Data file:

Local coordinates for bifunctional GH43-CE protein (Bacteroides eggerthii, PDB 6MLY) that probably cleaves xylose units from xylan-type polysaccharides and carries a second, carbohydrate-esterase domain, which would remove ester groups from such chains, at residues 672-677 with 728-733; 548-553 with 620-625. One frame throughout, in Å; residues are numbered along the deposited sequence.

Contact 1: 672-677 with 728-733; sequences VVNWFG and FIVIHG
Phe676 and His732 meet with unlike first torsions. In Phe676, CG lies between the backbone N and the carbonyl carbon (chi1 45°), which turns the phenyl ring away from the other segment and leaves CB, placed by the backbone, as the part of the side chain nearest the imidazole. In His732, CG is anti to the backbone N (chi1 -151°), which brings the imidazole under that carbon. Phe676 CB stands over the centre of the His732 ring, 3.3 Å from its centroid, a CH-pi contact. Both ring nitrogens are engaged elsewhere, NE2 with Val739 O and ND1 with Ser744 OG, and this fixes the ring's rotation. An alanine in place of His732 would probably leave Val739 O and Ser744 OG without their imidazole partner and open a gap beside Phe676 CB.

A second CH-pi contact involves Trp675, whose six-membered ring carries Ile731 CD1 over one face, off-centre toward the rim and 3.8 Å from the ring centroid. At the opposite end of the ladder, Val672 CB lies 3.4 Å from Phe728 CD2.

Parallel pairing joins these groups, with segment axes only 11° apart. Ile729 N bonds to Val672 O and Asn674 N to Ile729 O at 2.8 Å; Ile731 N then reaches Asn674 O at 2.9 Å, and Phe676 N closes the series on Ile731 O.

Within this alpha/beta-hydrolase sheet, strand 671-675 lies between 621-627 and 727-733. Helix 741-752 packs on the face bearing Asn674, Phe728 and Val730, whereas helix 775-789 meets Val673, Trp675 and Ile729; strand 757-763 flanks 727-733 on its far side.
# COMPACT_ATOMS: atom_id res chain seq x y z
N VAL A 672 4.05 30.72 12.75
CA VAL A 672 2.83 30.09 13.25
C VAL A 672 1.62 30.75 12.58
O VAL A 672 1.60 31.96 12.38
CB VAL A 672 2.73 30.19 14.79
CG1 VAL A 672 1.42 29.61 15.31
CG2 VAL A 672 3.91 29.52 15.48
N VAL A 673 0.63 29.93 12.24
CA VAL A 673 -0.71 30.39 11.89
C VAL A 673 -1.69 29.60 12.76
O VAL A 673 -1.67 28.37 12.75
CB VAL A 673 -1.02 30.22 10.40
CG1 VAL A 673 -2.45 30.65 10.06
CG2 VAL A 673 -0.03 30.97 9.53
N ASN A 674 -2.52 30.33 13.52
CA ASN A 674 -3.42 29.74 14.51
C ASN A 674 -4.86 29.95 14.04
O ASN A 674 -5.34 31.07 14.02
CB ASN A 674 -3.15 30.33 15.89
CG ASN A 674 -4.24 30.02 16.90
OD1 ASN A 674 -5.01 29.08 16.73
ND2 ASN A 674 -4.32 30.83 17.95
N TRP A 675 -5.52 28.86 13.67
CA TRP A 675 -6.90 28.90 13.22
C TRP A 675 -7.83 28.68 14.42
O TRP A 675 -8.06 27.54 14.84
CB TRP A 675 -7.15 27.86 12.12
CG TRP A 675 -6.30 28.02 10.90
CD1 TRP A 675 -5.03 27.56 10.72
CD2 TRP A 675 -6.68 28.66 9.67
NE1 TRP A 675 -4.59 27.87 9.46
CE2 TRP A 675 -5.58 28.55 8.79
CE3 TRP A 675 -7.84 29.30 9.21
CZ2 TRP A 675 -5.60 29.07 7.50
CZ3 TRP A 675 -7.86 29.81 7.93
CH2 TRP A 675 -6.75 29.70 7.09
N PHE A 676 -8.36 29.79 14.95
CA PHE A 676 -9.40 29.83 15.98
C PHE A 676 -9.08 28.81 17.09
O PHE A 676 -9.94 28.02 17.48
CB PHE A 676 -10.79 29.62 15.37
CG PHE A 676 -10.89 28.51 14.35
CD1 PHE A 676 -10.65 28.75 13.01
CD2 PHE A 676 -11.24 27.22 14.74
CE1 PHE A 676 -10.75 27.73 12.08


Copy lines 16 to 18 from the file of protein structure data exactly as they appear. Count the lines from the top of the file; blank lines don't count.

CA VAL A 673 -0.71 30.39 11.89
C VAL A 673 -1.69 29.60 12.76
O VAL A 673 -1.67 28.37 12.75